Thursday, July 12, 2007

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The only answer to vulnerability

Being honest and vulnerable with others is tough. It is especially tough if you are ministry. But I have experienced the best kind of ministry when I have allowed people into my life in real and honest ways. That is why I appreciated Mark Batterson's thoughts on the necessity of pastors to be vulnerable, honest and real with those in the church. In Mark Batterson's blog, he shared 10 Thoughts on Vulnerability in Ministry.
....I just think that spiritual leaders really struggle in this area. We feel like we have to have this holy persona that is beyond sin. What we really need is the courage to share our failures and foibles!

Here are 10 Random Thoughts on Vulnerability:

#1 People will only be as vulnerable as their leader!
#2 Embrace your imperfections!
#3 The happiest and healthiest people laugh at themselves the most!
#4 The greatest freedom is having nothing to prove!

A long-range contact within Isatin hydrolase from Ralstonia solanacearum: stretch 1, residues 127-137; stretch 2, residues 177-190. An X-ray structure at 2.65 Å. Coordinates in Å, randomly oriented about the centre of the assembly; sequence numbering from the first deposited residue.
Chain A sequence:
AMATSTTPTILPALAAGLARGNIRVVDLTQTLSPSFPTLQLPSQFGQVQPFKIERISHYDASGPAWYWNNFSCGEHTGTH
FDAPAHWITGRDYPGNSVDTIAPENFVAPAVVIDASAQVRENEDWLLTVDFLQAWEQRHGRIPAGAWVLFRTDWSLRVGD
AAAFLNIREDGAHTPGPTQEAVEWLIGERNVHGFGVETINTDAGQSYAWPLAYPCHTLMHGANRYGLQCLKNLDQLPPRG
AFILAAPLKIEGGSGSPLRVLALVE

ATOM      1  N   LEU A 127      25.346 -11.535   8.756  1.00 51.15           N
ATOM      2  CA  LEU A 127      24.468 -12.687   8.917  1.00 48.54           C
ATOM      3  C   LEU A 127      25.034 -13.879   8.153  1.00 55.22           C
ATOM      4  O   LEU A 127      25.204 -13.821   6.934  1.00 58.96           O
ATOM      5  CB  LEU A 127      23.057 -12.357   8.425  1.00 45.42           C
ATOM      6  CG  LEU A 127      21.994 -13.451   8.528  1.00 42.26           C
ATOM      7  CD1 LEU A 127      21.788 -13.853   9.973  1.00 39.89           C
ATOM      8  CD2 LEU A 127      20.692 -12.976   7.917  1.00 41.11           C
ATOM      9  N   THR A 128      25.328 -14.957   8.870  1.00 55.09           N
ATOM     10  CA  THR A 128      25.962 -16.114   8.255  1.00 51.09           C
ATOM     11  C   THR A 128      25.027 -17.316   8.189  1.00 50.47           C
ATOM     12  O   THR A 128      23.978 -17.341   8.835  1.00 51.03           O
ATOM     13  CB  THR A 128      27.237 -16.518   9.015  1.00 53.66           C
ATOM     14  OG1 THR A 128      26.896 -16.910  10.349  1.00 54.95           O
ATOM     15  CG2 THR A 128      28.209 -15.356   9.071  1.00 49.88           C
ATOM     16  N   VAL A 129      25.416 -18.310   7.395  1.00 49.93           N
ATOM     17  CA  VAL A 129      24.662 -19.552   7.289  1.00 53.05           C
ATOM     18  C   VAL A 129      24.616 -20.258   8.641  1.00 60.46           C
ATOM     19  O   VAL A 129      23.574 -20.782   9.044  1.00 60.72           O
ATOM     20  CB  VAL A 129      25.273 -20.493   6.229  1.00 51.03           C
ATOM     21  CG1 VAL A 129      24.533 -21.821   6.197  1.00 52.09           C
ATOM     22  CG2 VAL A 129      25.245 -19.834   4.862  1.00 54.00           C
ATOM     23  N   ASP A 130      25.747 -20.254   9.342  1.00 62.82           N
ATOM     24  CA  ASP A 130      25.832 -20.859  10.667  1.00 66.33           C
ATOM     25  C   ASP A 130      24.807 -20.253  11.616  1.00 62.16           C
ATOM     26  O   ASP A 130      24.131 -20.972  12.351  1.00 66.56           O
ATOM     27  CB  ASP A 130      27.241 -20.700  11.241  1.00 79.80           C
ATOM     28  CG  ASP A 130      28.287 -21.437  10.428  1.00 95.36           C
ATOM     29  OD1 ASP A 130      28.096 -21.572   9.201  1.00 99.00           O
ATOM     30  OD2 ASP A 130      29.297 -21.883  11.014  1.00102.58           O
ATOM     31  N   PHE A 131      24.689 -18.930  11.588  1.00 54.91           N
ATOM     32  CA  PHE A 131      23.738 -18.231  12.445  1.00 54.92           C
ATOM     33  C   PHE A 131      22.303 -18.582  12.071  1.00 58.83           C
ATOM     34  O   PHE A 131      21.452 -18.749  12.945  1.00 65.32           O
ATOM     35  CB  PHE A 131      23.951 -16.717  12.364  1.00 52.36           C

#5 Cry in public.
#6 The best apologetic is authenticity!
#7 Quit trying to be a pastor and try to be yourself!
#8 Jesus was holy, but he wasn't holier-than-thou.
#9 Be open to correction!
#10 Hang out at wells (Go here to read the entire post)

I appreciate Mark's exhortation on this. As a leader I need to be real. I need to be real in my relationships. I need to be real with my wife. I need to be real with my kids. I need to be real with my friends and with my church. I agree with Mark that I need to be real and authentic, AMEN to everything he said. But I know myself and and I know my heart. Is it really that easy to just "will" it to happen?

What will give me the power to be vulnerable? What will give me the courage to step out of the darkeness? What will give me the freedom to risk showing others my weaknesses?

It has got to be the Gospel. Pure and Simple. I like the way Tim Keller puts in the recent issue of the Journal of Biblical Counseling:
The gospel gives you psychological freedom to handle the wrong things that you will do. You won’t have to deny, spin, or repress the truth about yourself. These things don’t make it impossible to know who you are. Only with the support of hearing Jesus say, “You are capable of terrible things, but I am absolutely, unconditionally committed to you,” will you be able to be honest with yourself.
The Gospel allows us to be not only honest with ourself but also honest and vulnerable with others. The only answer to vulnerability is the Gospel.

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